First, when the existence of a contract is disputed or its terms are ambiguous, evidence that a party complied with the terms of the alleged contract or acted in conformity therewith is relevant and admissible on the issues of the contract’s existence, the meaning of its terms, and whether the contract was breached.  Rickborn v. Liberty Life Ins. Co., 321 S.C. 291, 303, 468 S.E.2d 292, 300 (1996) (contract may be based on verbal understanding to which both parties have mutually assented and upon which both are acting); Gaskins v. Blue Cross-Blue Shield of S.C., 271 S.C. 101, 105, 245 S.E.2d 598, 600 (1978) (“agreement” does not necessarily import any direct or express stipulation, nor is it necessary that it should be in writing; if there is verbal understanding to which both parties have assented, and upon which both are acting, it is an agreement); Baylor v. Bath, 189 S.C. 269, 1 S.E.2d 139 (1938) (in lawsuit to enforce specific performance of an alleged oral agreement by elderly bachelor to make a will in consideration of care and nursing, it was proper to admit evidence that plaintiffs provided care and nursing for three years until bachelor’s death to prove existence of the contract and performance under its terms).  A contract may arise from actual agreement of the parties manifested by words, oral or written, or by conductPrescott v. Farmers Tel. Co-op., Inc., 335 S.C. 330, 335, 516 S.E.2d 923, 926 (1999) ) (emphasis added); Regions Bank v. Schmauch, 354 S.C. 648, 660, 582 S.E.2d 432, 439 (Ct. App. 2003).

These cases demonstrate courts have applied rudimentary contract principles in handbook cases.  Consequently, evidence of whether City adhered to its disciplinary and grievance policies is relevant and admissible on the issues of whether Employee’s at-will status had been modified, i.e., the existence of a contract, the meaning of the terms of the contract, and whether either party breached the contract by failing to comply with its terms.

Second, if the jury were to conclude a contract existed, the actions or omissions of City’s supervisors and agents during the post-termination grievance proceedings may in some instances be relevant and admissible in determining whether those agents had a reasonable, good faith belief that sufficient cause existed to terminate Employee.  Circumstances surrounding a grievance proceeding, or the lack thereof, may reveal whether an employer’s reasons for termination were pretextual, did not constitute sufficient cause, or were not done in good faith.

We emphasize that detailed or extensive testimony about grievance proceedings which occurred after the initial termination date ordinarily should not be admitted.  The aggrieved employee should have the opportunity to present evidence focusing on the policies and procedures allegedly required by the employee handbook, and whether the employer adhered to those policies and procedures.  Such evidence generally should be limited to the fact and duration of a grievance proceeding, a general description of the purpose and substance of the proceeding, and the identity and relationship of participants in the proceeding.  Such evidence usually should not include extensive references to or repetition of particular testimony or evidence in the grievance proceeding, although a party is free to use prior, sworn testimony for impeachment purposes when permissible under evidentiary rules.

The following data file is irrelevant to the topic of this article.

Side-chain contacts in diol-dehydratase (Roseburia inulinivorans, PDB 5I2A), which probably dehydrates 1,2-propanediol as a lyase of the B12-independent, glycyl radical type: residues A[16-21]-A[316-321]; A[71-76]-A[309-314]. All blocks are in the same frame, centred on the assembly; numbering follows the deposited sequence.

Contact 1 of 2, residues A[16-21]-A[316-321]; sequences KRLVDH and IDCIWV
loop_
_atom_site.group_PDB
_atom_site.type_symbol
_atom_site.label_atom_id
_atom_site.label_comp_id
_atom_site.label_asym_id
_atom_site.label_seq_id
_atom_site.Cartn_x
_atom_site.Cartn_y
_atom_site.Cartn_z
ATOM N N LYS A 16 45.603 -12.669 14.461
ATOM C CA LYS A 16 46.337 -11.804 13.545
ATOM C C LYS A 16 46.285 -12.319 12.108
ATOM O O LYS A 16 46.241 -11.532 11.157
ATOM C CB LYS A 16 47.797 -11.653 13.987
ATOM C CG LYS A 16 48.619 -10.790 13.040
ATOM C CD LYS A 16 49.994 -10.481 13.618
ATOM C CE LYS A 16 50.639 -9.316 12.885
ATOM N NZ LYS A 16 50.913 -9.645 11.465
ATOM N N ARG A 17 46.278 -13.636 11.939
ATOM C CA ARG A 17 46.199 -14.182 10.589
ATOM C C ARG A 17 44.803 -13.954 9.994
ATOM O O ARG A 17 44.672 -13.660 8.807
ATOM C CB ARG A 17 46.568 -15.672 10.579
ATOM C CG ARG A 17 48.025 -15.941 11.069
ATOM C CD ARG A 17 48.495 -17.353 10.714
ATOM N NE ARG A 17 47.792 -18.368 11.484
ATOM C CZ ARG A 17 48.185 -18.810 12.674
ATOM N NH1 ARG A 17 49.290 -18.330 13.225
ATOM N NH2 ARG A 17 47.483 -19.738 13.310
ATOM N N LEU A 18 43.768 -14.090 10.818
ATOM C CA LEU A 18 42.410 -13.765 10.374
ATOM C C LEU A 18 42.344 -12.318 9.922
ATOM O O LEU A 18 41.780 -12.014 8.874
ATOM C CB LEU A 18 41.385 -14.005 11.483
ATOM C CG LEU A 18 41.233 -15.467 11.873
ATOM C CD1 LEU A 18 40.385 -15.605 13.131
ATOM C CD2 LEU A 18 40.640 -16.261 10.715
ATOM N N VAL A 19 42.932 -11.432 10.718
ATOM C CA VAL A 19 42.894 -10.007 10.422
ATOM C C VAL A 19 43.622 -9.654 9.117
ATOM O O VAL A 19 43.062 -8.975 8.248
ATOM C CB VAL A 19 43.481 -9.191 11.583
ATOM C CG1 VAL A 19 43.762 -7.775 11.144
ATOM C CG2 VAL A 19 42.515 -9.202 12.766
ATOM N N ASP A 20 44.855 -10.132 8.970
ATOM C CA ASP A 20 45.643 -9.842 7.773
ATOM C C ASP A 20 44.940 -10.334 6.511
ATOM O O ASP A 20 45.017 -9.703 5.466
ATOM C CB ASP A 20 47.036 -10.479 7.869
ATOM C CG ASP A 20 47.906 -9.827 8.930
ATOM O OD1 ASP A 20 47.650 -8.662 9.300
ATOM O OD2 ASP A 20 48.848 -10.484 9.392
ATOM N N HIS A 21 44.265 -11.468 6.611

We further emphasize that the specific recommendation or vote of the grievance committee or the individual or body vested with employment and discharge authority generally is not admissible evidence.  We have not found nor has either party cited any controlling authority on this point.  We agree with City’s contention the vote of a grievance committee or other body vested with employment and discharge authority is akin to the finding of a prior jury or administrative agency, which usually is not admissible at trial.  See Nohrden v. Northeastern R.R. Co., 59 S.C. 87, 101, 37 S.E. 228, 237 (1900) (“[I]t would be improper to allow any reference to the action of the former jury calculated to influence the jury then trying the case.  Each jury must act upon [its] own responsibility, and according to [its] own view of the testimony submitted to [it], entirely uninfluenced by the action of any other jury.”); Shelton v. Oscar Mayer Foods Corp., 325 S.C. 248, 252, 481 S.E.2d 706, 708 (1997) (public policy dictates that findings made by Employment Security Commission on narrow issue of unemployment benefits will not be given collateral estoppel effect in subsequent wrongful termination lawsuit).

Moreover, admission of evidence of a grievance committee’s specific recommendation or vote is likely to cause unfair prejudice and confusion, and constitutes an unwarranted intrusion into the jury’s role as factfinder.  See Rule 403, SCRE; Barfield v. Orange County, 911 F.2d 644, 651 (11th Cir. 1990) (admission of a report by the federal Equal Employment Opportunity Commission on whether reasonable cause exists to believe employment discrimination occurred “may be much more likely to present the danger of creating unfair prejudice in the minds of the jury than in the mind of the trial judge, who is well aware of the limits and vagaries of administrative determinations and better able to assign the report appropriate weight and no more”); Cammer v. Atlantic Coast Line R. Co., 214 S.C. 71, 81, 51 S.E.2d 174, 178 (1948) (tasks of resolving contradictions in evidence, determining witnesses’ credibility, and deciding what testimony to accept when resolving a case are all left to the jury as factfinder; and these propositions are such elementary observations there is no need to cite supporting authority).